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Honors students at ASU thrive with scholarships

ASU student Emra Muslim holding a sign that reads "Thank you so much!"

Emra Muslim, a first-year student in Barrett, The Honors College at ASU and recipient of the Austin James Service Scholarship, aspires to be a lawyer. Photo courtesy Barrett, The Honors College at ASU

September 15, 2023

For Emra Muslim, a first-year student in Barrett, The Honors College at Arizona State University, a donor-supported scholarship is the boost she needed to start off right at the university. For Mary Murphy, a senior honors student, a scholarship has helped her keep going in the face of despair.

Both students say they’re grateful for the scholarships they received through the honors college, but for vastly different reasons.

Muslim, a political science major, feels that the Austin James Service Scholarship will help pave her way as a freshman and first-generation student whose parents immigrated from Bosnia to the United States in 2001. Murphy, a senior majoring in Russian and political science, said the Barrett Emergency Student Fund is the lifeline and support she needed to remain at the university after escaping with her young child from an abusive marriage.

There are many merit- and need-based Barrett Honors College student scholarships available to students in need, and applications for the 2024–25 academic year open on Nov. 1 and close on Feb. 1, 2024. Need-based aid requires that a Free Application for Federal Student Aid (FAFSA) be on file. Oct. 1 is the FAFSA form submission deadline.

Paola Gale, associate director of development for Barrett Honors College with the ASU Foundation, said the impact of scholarships is significant in the lives of students.

“Scholarships provide the essential funds needed to obtain a top-tier education, and in some cases, keep students in the university. But the positive effects of the scholarships extend beyond the student recipients. The impact that will happen as a result of their future professional endeavors is incalculable. Many lives will be changed for good, as a result of one donor, one student, one scholarship philosophy,” she said.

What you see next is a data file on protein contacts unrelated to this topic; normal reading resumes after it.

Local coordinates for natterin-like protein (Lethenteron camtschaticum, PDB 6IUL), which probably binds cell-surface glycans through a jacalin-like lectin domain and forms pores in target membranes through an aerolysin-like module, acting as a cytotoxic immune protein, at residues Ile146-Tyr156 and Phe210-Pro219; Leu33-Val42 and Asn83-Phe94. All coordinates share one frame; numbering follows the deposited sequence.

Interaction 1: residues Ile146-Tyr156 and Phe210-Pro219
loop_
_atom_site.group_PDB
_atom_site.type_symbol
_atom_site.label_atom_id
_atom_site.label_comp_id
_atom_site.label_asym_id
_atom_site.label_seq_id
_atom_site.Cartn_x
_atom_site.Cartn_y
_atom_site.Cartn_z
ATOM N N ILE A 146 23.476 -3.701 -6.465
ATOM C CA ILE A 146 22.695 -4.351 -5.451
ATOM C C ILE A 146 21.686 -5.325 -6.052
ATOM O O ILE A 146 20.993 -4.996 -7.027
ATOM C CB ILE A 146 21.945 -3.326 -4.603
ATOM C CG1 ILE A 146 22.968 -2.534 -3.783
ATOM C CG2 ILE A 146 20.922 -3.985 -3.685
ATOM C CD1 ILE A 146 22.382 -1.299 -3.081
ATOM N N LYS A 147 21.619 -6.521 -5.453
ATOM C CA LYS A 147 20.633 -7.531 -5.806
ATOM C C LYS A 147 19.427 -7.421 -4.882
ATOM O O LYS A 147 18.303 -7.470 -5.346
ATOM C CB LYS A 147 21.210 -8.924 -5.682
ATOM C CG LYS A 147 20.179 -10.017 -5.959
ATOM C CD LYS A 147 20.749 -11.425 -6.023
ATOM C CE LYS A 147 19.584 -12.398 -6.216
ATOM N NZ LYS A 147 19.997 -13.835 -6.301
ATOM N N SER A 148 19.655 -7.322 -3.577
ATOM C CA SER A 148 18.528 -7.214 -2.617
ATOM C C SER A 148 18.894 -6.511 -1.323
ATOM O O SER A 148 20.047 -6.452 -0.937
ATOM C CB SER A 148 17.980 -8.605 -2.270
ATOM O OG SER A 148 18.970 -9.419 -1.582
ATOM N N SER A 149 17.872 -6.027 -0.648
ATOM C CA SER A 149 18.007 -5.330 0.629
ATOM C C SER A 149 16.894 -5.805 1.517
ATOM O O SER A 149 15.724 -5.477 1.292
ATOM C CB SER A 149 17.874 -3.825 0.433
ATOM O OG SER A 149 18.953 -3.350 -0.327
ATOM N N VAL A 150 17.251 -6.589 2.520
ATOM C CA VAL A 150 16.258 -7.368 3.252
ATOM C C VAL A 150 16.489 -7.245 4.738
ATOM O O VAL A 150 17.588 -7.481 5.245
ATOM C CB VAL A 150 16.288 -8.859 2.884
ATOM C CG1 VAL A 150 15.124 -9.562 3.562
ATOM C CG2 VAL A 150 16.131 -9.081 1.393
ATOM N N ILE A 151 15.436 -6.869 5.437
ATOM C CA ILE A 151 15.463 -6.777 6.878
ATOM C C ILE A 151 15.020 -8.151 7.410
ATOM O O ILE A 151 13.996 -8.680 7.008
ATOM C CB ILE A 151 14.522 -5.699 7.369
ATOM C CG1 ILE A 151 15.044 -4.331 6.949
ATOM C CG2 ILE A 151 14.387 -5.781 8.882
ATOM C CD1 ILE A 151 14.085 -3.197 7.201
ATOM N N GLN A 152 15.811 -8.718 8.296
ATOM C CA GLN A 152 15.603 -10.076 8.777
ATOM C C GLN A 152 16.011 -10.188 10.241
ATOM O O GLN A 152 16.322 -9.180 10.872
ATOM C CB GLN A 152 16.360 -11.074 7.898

Recalling the challenges her parents faced leaving their beloved, but politically unstable and war-torn homeland in eastern Europe, Muslim is equally as grateful for their sacrifices as she is for the opportunities the four-year Austin James Scholarship affords her.

“As a daughter of immigrant parents, I know that I’m having this experience because of the sacrifices they made for me to be here today,” said Muslim, who aspires to be a lawyer serving the Bosnian community. “Being chosen to receive a scholarship means someone believes in me and what I want to accomplish."

Three weeks into the fall 2020 semester, physical threats and stalking forced Murphy and her child to flee their home — leaving everything behind, including a job, car, apartment and personal belongings — and enter a high security shelter.

“With a lot of help, I stayed in classes that semester. By the end of the semester, though, I made the decision to drop out of Barrett in order to provide stability for my child and myself, as I could not see a way to continue to provide stable housing and continue studying in Barrett,” Murphy said.

She notified her Barrett thesis director and honors academic advisor of her situation and they encouraged her to apply for the Barrett Emergency Student Fund, which provides support for students to continue their education while experiencing life challenges.

“The support and help offered enabled me to not only stay in Barrett and continue toward completion of my degrees, but also to thrive here,” said Murphy, who used funds for housing expenses.

“The benefit extended far beyond the financial help I received. Support from the Barrett leadership, faculty, staff and donors in the form of this tangible financial help made me feel valued and seen, and helped me remember I was not alone. Knowing that they are all in my corner and want me to succeed in my education encouraged me and helped me to keep moving forward,” she added.

Muslim and Murphy are two of many honors students who have received scholarships specifically designated for Barrett students.

In the 2022–23 academic year, 662 honors students were awarded scholarships with a total value of over $1.3 million. In the same time period, 23 students received a total of $13,522 in assistance from the Barrett Emergency Student Fund.

According to Gale, there are many opportunities to support Barrett students and initiatives. Donors can make gifts of cash and stock, put Barrett Honors College in estate plans or take advantage of company matching gift programs. To inquire about these options, contact Gale at

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